Flores or the island of Flowers produces around 5% of Indonesia’s coffee crop. This long and narrow island is highly volcanic with mountain peaks over 2,200m, although land at those elevations is limited. The island is extremely diverse with over 15 native languages being spoken. The island primary uses the wet-hulled processing style or ‘ngura’ in the native bajawa language.

Bali produces a very limited amount of coffee, about 1% of the country’s total crop. The farms are organized into co-ops known as Subak Abian. Subak are irrigation systems developed by Hindu priests over 1,000 years ago. The island received the country’s first GI or Geographical Indication, with the goal of producers being able to negotiate better pricing for geographical product differentiation and assurance for Bali Kintamani. The most well known coffee from Bali is the Bali Blue Moon. It is known for its distinct blue pigmentation as a result of its high moisture when hulled. There have been claims that the blue hue correlates with higher quality, but those have not been researched scientifically.

History

Coffee was introduced to Indonesia, specifically the island of Java, in 1699, using seeds shipped from the Dutch Colony in Malabar, India. Over the next century, the Dutch East India company would become the worlds most important supplier of coffee. The Dutch East company would transport coffee from Java, stop over at the port of Mocca in Yemen, before reaching their destination in Europe. This is believed to be the origination of the Mocha-Java blend that is common today.

By 1830, the Dutch economy was reeling from several wars. The colonial government raised funding to support their economy through The Cultuurstelsel or Forced Cultivation System. Instead of a tax, natives were forced to devote 20% of their land and resources to export crops, namely coffee. This system spread across Java, into Sumatra and the other Dutch controlled islands. The Dutch colonial administrators were incentivized to produce as much coffee as possible because they were paid based on commission. In many cases, the local officials forced planting of considerably more land than the 20% required, resulting in very little land being left for subsistence agriculture. Networks of middlemen and collectors grew to process and transport the coffee across the country (likely the roots of the current market structure) while the farmers grew considerably more poor and starved. Over the next 30 years, Indonesian coffee production would more than triple. The Cultuurstelsel was brought to an end after the influential novel Max Havelaar: or the Coffee Auctions of the Dutch Trading Company which swayed public opinion in The Netherlands against the colonial government in the East Indies. The movement would go on to create the first Fair Trade label under the Max Havelaar name over 100 years later.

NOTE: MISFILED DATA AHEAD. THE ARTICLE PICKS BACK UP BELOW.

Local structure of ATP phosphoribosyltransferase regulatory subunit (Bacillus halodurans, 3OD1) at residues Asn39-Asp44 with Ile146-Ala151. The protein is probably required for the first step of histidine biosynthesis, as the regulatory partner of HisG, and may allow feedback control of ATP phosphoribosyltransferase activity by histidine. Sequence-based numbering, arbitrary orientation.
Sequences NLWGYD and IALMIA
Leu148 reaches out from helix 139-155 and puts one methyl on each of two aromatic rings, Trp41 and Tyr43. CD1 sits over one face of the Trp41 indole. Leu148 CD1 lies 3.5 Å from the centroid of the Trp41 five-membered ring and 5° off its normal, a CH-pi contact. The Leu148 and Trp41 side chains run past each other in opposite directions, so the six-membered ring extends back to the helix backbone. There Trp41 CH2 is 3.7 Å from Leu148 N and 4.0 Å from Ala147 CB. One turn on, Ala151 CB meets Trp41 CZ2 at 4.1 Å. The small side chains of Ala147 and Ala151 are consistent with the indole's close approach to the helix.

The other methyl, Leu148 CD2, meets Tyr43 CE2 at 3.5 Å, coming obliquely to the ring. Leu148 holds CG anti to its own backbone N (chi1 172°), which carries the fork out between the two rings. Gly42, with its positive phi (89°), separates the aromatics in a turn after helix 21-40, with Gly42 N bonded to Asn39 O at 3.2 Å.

To replace the Cultuurstelsel, the Agrarian Act was passed in 1870. The act encouraged Europeans to contract long-term leases on land, leading to the growth of large coffee estates, particularly in East Java. By the 1880s, Java’s Estates were producing a vast majority of the country’s export coffee.

Coffee Drying at Blawan Estate, Java


Widespread coffee leaf-rust in the late 1890s would decimate coffee production by more than half. Many growers would switch to robusta around the turn of the century, especially along the coastal areas and lowlands. Arabica production survived primarily inland in the highland regions. Throughout the first half of the 20th century Indonesian coffee output would continue to grow, but mainly through small-holder farmers in Sumatra and the large estates of Java began to decline.

Market Structure